Knoxville, TN | Painting, Sculpture, Mixed Media, Time-based, Performance, Installation
Katie Gentner was raised in various states across the Midwest, but lived her early adult life in Southeastern Wisconsin. Gentner received her Bachelor of Arts with a minor in psychology from University of Wisconsin Parkside in 2015. During her undergraduate career, she was the first visual artist to receive the Teresa Peck Award for Women’s Gender & Sexuality Studies for Gender Perceptions, a series of portrait paintings exploring perception, gender, and the gaze. Upon graduating, Gentner received the Wisconsin Study Abroad Grant to study drawing and art history in Italy during the summer of 2015. Upon arriving back in the states, Gentner spent a year as the artist in residence at Living Resource Center, a collaborative space providing various services essential to spiritual, mental, and physical well-being. She recently transplanted to Tennessee from Wisconsin with her partner and her dog to pursue a MFA at University of Tennessee - Knoxville while serving a teaching appointment. Gentner’s work has been featured in local, regional and international exhibitions, including Au Natural: The Nude in the 21st Century, Astoria, OR; Beloit and Vicinity Exhibition, Beloit, WI, as well as in non-traditional art spaces, such as Mall Walker, Knoxville Center Mall, Knoxville, TN.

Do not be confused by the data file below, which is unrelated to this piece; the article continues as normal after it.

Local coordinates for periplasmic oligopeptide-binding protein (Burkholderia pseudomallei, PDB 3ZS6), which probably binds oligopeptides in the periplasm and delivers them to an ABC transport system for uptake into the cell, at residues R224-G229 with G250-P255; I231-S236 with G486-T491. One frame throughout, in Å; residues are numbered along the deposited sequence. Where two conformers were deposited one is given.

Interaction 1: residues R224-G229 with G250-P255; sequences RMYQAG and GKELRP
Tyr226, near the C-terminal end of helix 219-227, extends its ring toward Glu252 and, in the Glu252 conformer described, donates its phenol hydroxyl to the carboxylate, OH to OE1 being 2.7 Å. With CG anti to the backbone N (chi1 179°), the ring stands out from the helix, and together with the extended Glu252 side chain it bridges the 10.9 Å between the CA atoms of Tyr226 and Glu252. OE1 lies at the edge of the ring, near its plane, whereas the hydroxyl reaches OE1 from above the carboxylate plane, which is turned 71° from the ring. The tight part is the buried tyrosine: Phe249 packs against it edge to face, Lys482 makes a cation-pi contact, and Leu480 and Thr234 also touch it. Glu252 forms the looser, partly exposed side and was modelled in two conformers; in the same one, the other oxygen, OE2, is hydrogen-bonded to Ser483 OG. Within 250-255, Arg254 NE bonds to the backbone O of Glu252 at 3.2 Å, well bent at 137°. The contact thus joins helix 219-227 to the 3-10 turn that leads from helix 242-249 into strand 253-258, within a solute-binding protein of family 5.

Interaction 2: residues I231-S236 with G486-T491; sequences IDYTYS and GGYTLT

When I was a year old I shoved a piece of meat up my nose. Only after weeks of trying to remedy my ‘bad breath’ did my mother take me to the doctor who removed it. I only remember my mother telling me this while pointing to a photograph. I’m vegetarian.
This process of looking through a lens of the present into the past creates connections via the coincidental, which then reveal themselves in new ways. It distorts subjects and chronology, and subsequently confuses cause and effect. Searching just below the surface of documents from my life such as photographs, diary entries, and personal notes to uncover awkwardness and trauma loaded with gendered constructs and sexual scripts. Housing the memories in interactive found object installations invites the viewer into these memories alongside me. It is through this serious play that I begin to take an authorial role of the meanings of my experiences.